Thursday: Hosea 4:1-10; Psalm 105:1-22; Acts 21:27-36; Luke 6:1-11
Hosea now turns his prophecy directly on the people of Israel, as the Lord formally issues an indictment against them for their own harlotry. There has been no faithfulness and consequently no knowledge of God in the land. Swearing, lying, murder, stealing, adultery and bloodshed have been the result—the violation of the Ten Commandments. Consequently the land mourns; all who live in it languish, including all forms of animal life. The indictment includes the priesthood and the guild of prophets, whose job it is to teach the people and speak for God. Their failures have resulted in the people’s ignorance and their turning to idols and pagan gods. The result is God’s judgment: the more they increased, the more they sinned, feeding on the sins and iniquities of one another. Now all of them, people, priests and prophets alike, are to be punished for their ways and repaid for their deeds. They shall eat but not be satisfied; they shall continue to whore after other gods but not increase, because they have forsaken the Lord and devoted themselves to whoredom.
This psalm of praise calls everyone to make known God deeds among the people. The language of praise dominates the first portion of it: “give thanks,” “call,” “sing,” “glory” and “rejoice.” It then recounts the reasons for this praise: God’s faithfulness to Israel. It begins citing God’s initial covenant with Abraham, Isaac, Jacob and the children of Israel—a covenant made forever—making them God’s “chosen ones.” Then the psalm remembers their past: few in number and of little account and nomads in the land, a famine took them to Egypt, where God had, beforehand sent Joseph. Joseph’s trials are remembered until he gained the king’s pleasure and became lord over all of Pharaoh’s house, not only to govern, but to teach his elders wisdom.
On the seventh day of purification, some Jews from Asia see Paul in the temple and stir up the crowd, naming him as the man teaching everyone everywhere against their people, their teachings and their temple. To make matters worse, he has actually brought Greeks into the Temple. Though they were wrong about this latter charge, the entire city erupts and the people rush Paul, drag him out of the Temple, whose doors are immediately shut behind them, and they begin to beat Paul and attempt to kill him. Word reached the tribune of the Roman cohort, and soldiers under the command of centurions are dispatched to quiet the mob and bring order. When the people see the tribune and soldiers, they stop beating Paul, who is immediately attested, bounds with two chains and examined as to who he is and what he has done. The crowd, of course, cannot be silenced, and soon one is shouting one thing, while others, another. Unable to hear in the uproar the tribune orders Paul brought to the barracks, but the mob is such that Paul cannot walk through it. Rather, he must be carried by the soldiers, while the following crowed keeps shouting “Away with him!”
It is the Sabbath. What follows is a demonstration of Jesus challenging the new things the Pharisees have added to the Law. Torah is clear: we have six days in which to labor and do our work; the seventh is to be set aside in rest for the Lord. Anyone who works on the Sabbath is to be put to death (Ex. 20:8-11; 31:14-15; 35:2). As Jesus and his disciples walk through a grain field, his disciples pluck some heads of grain, rub them in their hands to shuck them, and eat the grain. The Pharisees see it and ask what they doing—this is work, of sorts. Do they not know that it is not lawful to do this kind of thing on the Sabbath? Really? Is this really what Moses hand in mind? But this is what has happened under Pharisee leadership. Jesus responds by pointing to their legalisms’ distortions of the law and reminds them that even David, when he and his companions were hungry, entered the tent of the meeting and ate the Bread of the Presence, which it is not lawful for any but the priest to eat, and gave it to his companions as well. Having earlier identified himself as the Son of Man, Jesus reaffirms that with another connection—he is lord of the Sabbath! We do not get told of the Pharisees’ and scribes’ response to that. Rather, Luke simply tells another sabbath story to continue to illustrate the building tensions. On another Sabbath, Jesus enters a synagogue to teach and therein encounters a man with a withered right hand. The Pharisees and scribes are watching closely to see if Jesus will cure on the Sabbath in order that they might have an accusation against him. Even though Jesus knows this, or perhaps better still, because he does know what they are thinking, he heals the man. But first, before doing so, he asks, “Is it lawful to do good on the Sabbath, to save life or destroy it?” Of course it is; it is lawful to do the Lord’s work on the Lord’s day. The commandment to set aside a day to the Lord, free from daily labor in order to rest and be refreshed has been narrowed to a scrupulosity that is all but impossible, becoming a burden rather than a gift. Jesus commands the man to stretch out his hand, the man does, and it is immediately restored. Seeing this, the Pharisees and scribes are filled with fury and begin to consider what they can do to stop Jesus.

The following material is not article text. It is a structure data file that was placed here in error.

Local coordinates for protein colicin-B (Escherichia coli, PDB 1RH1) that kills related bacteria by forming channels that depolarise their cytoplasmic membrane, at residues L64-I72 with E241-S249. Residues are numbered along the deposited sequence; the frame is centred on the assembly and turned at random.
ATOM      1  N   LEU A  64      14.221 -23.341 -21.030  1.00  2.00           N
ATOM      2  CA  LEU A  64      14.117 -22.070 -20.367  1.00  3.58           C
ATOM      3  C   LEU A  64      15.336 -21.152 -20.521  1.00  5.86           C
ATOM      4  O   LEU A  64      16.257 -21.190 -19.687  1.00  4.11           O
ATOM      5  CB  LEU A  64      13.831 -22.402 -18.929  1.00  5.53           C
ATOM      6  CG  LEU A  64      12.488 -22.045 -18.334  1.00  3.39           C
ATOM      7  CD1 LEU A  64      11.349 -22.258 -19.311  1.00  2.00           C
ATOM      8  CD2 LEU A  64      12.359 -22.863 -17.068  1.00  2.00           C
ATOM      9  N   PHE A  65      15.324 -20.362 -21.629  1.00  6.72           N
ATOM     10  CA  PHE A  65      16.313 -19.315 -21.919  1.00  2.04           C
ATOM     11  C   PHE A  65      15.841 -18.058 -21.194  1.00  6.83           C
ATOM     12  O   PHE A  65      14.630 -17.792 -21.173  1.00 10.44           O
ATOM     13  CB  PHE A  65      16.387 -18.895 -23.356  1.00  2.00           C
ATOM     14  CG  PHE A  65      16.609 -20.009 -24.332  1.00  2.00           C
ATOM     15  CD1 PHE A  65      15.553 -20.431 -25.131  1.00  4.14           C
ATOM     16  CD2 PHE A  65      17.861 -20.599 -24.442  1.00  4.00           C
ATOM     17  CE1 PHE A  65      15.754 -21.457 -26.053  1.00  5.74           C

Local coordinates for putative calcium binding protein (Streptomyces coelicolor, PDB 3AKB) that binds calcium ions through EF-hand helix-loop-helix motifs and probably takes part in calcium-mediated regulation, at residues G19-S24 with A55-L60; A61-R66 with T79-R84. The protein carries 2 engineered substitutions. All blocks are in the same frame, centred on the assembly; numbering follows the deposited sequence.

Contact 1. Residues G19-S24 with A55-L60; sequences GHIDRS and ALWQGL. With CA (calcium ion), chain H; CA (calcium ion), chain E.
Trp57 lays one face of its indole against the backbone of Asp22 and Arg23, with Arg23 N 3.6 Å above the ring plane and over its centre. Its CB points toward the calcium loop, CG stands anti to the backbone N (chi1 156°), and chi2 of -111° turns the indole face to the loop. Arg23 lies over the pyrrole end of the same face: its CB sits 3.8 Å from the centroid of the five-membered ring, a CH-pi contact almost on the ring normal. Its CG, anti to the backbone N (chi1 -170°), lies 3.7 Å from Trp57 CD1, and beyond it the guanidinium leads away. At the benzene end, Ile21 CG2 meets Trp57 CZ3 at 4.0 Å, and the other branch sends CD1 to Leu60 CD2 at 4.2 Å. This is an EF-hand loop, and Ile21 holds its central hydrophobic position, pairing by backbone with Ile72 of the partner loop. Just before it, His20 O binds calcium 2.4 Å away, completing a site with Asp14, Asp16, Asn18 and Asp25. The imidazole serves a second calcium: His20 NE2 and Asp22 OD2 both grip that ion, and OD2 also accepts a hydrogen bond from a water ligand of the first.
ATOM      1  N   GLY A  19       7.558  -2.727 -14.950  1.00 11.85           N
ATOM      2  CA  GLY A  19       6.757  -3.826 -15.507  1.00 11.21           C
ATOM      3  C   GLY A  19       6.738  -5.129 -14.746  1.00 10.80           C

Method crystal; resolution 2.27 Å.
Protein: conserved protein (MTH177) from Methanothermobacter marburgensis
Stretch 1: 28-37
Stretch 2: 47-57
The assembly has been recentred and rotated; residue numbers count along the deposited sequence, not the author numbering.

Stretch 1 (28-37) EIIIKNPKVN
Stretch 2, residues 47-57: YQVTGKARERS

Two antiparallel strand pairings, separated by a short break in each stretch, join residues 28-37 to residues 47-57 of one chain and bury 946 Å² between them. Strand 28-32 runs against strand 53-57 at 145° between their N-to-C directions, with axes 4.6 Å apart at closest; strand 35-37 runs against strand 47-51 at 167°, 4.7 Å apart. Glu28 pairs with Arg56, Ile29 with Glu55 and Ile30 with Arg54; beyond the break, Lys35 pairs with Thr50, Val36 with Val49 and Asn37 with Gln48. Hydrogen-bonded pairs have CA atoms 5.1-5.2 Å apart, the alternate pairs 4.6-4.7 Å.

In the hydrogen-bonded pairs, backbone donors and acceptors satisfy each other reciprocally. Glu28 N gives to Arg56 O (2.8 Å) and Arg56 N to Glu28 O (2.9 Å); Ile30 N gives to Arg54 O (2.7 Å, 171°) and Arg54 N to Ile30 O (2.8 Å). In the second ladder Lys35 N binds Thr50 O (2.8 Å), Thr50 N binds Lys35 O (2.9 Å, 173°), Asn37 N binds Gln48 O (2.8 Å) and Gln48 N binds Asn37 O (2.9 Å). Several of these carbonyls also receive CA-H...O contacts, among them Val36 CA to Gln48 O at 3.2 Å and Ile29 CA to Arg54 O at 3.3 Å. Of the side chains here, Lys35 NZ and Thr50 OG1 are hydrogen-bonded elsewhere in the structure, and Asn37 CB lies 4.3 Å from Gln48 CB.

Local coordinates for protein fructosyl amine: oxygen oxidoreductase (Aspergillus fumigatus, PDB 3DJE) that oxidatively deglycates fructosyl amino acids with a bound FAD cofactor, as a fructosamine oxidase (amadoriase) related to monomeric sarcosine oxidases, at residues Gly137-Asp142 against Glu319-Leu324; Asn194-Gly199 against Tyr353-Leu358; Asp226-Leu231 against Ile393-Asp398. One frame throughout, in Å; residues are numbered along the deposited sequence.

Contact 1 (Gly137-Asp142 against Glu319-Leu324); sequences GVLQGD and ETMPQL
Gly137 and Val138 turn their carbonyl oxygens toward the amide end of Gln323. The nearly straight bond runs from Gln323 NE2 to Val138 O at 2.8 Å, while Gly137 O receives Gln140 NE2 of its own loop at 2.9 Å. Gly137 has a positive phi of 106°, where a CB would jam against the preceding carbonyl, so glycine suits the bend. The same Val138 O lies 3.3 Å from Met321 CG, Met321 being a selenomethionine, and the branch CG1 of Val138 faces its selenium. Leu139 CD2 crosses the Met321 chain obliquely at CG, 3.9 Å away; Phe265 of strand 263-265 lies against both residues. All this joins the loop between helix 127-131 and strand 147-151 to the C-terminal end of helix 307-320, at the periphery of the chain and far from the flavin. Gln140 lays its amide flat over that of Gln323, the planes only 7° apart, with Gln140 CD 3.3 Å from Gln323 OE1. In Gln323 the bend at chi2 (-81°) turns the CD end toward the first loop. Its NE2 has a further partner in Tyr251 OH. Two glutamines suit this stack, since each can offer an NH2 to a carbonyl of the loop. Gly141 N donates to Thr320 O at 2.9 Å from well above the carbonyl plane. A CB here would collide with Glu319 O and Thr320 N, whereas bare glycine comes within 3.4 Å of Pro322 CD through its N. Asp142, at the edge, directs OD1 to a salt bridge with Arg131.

Author: The Rev. Dr. Fred R. Anderson
Created: June 21, 2012
The Rev. Dr. Fred R. Anderson, Pastor of Madison Avenue Presbyterian Church, offers thoughts on today’s lectionary readings.